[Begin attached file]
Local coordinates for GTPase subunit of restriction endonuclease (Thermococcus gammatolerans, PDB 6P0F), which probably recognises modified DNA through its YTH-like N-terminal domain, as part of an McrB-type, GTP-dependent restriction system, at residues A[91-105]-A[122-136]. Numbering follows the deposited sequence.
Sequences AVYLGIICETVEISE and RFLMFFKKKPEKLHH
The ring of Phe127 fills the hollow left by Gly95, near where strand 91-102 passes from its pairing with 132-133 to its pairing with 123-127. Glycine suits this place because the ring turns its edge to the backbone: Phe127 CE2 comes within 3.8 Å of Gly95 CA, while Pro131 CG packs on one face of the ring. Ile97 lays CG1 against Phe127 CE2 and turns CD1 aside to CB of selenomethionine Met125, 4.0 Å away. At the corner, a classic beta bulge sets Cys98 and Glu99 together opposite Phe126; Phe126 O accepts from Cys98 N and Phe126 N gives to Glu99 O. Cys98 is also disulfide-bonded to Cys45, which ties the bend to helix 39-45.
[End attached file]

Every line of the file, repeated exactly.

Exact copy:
Local coordinates for GTPase subunit of restriction endonuclease (Thermococcus gammatolerans, PDB 6P0F), which probably recognises modified DNA through its YTH-like N-terminal domain, as part of an McrB-type, GTP-dependent restriction system, at residues A[91-105]-A[122-136]. Numbering follows the deposited sequence.
Sequences AVYLGIICETVEISE and RFLMFFKKKPEKLHH
The ring of Phe127 fills the hollow left by Gly95, near where strand 91-102 passes from its pairing with 132-133 to its pairing with 123-127. Glycine suits this place because the ring turns its edge to the backbone: Phe127 CE2 comes within 3.8 Å of Gly95 CA, while Pro131 CG packs on one face of the ring. Ile97 lays CG1 against Phe127 CE2 and turns CD1 aside to CB of selenomethionine Met125, 4.0 Å away. At the corner, a classic beta bulge sets Cys98 and Glu99 together opposite Phe126; Phe126 O accepts from Cys98 N and Phe126 N gives to Glu99 O. Cys98 is also disulfide-bonded to Cys45, which ties the bend to helix 39-45.